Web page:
With a bird's eye view, I couldn't help myself, I studied him. Had he failed to shave cheeks and neck, his head would be a fuzz-ball. I looked for further evidence of his linkage and lineage to furry clansmen. My eyes rested on tufted knuckles. The backs of his hands and ankles were coated. It's likely, I quickly concluded, that beneath those jeans and two shirts Daddy was quite... Never mind. I opened my book.
He stood to retrieve something from the overhead bin and I got a whiff of mothballs. Mothballs? It's a distinctive odor. Who uses mothballs anymore? Daddy does!
On approach into Dallas, the day was hazy-gray with a forecast for warm thundershowers. The trees were fully leafed - in Dallas spring had sprung. A red horse galloped atop a white water tower perched over an outdoor stadium. College football? This is Texas Dorothy, could be high school.
I connected through Dallas when traveling to Chicago last year and remembered DFW as a cramped and outdated facility, ill suited for today’s large jets. Nothing had changed but the date - DFW's concourse was congested with passengers overflowing from painfully inadequate gate seating areas. 
At baggage claim I passed a man holding a single sheet of paper printed with the NovoNordisk bull, obviously collecting people for a NovoNordisk conference. A large, large man suited in black leaned against the wall and held an electronic tablet displaying the logo and name of the conference I planned to attend. Chris lead the way, lumbering to the Cadillac Escalade in thick-soled shoes made to withstand the gravity of his 350+ pound frame.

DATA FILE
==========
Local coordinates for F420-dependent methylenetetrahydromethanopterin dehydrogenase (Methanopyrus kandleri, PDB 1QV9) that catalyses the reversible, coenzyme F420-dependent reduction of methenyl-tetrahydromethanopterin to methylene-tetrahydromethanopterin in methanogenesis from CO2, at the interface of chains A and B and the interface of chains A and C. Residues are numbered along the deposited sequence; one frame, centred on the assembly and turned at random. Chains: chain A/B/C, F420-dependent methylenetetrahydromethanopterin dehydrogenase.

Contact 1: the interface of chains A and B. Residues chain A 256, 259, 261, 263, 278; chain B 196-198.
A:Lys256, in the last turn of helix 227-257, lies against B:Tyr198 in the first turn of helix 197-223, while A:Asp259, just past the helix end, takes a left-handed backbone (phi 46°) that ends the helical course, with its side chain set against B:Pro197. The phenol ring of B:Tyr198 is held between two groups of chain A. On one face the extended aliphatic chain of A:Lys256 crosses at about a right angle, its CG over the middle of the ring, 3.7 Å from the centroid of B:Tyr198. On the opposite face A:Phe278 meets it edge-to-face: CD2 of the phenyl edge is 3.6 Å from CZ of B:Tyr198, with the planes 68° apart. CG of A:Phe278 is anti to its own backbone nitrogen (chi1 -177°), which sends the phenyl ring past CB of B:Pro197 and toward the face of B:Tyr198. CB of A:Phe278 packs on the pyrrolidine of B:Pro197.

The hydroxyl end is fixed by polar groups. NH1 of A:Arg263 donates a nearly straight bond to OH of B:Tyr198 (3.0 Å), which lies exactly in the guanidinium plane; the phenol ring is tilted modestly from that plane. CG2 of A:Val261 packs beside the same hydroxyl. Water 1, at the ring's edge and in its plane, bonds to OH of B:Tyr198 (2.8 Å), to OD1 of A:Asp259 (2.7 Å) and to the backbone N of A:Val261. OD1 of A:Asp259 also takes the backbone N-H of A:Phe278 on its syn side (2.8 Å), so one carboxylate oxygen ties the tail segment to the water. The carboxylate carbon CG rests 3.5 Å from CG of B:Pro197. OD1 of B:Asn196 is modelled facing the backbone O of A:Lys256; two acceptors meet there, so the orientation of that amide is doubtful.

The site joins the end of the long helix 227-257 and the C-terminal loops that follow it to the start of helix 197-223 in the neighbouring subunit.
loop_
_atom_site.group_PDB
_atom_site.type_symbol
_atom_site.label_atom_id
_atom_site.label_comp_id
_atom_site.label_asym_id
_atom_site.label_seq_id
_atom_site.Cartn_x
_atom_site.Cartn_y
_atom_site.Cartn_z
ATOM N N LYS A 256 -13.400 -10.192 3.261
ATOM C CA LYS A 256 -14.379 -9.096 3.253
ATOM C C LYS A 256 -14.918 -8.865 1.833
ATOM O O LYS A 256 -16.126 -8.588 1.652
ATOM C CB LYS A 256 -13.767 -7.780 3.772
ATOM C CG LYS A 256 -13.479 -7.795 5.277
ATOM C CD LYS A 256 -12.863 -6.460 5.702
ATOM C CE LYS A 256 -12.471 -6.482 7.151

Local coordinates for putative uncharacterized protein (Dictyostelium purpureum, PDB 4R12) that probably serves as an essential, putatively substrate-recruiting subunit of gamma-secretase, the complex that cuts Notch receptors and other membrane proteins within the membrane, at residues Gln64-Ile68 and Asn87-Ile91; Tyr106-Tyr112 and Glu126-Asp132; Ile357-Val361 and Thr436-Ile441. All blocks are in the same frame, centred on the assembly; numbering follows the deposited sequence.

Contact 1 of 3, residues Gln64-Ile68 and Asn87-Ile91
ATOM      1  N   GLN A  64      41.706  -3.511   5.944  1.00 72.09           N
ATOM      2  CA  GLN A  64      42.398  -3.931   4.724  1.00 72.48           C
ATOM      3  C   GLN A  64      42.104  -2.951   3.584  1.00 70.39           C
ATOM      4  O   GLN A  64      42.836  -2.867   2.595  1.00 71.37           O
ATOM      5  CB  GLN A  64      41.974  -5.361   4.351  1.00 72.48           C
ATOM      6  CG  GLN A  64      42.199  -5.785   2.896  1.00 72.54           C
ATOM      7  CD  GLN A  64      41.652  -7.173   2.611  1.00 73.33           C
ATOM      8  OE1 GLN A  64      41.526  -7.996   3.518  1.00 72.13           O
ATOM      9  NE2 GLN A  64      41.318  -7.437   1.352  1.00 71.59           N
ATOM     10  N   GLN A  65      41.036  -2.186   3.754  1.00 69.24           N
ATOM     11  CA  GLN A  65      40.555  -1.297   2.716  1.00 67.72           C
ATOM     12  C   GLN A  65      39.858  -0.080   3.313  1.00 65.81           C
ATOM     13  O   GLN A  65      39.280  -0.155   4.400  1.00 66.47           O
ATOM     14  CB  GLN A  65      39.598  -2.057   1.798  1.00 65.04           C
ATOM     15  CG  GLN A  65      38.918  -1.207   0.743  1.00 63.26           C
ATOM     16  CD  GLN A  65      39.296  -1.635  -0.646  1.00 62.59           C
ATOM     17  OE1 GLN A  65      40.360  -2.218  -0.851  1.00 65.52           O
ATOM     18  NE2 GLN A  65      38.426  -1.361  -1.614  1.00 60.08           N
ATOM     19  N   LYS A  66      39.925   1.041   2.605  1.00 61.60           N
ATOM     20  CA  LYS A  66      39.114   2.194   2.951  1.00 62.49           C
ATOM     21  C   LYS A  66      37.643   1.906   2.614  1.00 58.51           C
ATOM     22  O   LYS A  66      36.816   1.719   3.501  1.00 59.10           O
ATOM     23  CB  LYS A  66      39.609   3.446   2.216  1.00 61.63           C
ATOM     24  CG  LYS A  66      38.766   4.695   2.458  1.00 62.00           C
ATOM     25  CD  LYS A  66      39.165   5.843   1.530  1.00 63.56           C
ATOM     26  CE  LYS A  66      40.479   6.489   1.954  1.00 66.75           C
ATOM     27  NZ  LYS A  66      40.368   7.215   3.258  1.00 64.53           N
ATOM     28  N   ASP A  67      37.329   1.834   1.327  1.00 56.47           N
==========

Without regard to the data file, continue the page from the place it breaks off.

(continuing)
“Where you from?” he asked politely. Chris was Texas born and bred but spent the intervening years in Sacramento. 
“I was a river rat,” he said, “Lured back to Texas to make something of myself at nineteen” by his Daddy's promise of a new 240Z. It worked, he is married with kids and has never left.
We exited the DFW airport complex due south, headed for the Tom Landry Hwy. Directional signs pointed toward the LBJ Freeway and the George Bush Tollway, roads that circle concentric about Dallas. Clearly, Dallas is presidential country and cowboy country - and Dallas Cowboy country. 
Chris made a food recommendation: Javier’s. “It’s a little pricey,” he said, “But it’s worth it.”
What do I know? I know Taco Bell and Chevy’s.
“You should know if their food is good from the beginning - by the crispiness of their chips and snappiness of the salsa.” I figured he knew a lot more about it than I and put Javier’s on my list.
“Do you like history?” After answering in the affirmative Chris mentioned the Sixth Floor (Book Depository) Museum and the Grassy Knoll. It was already on my list. If I’ve read one book about that fateful day in Dallas, I’ve read four. A Warren Commission cynic and skeptic, I was anxious to examine the physical evidence preserved on Elm Street.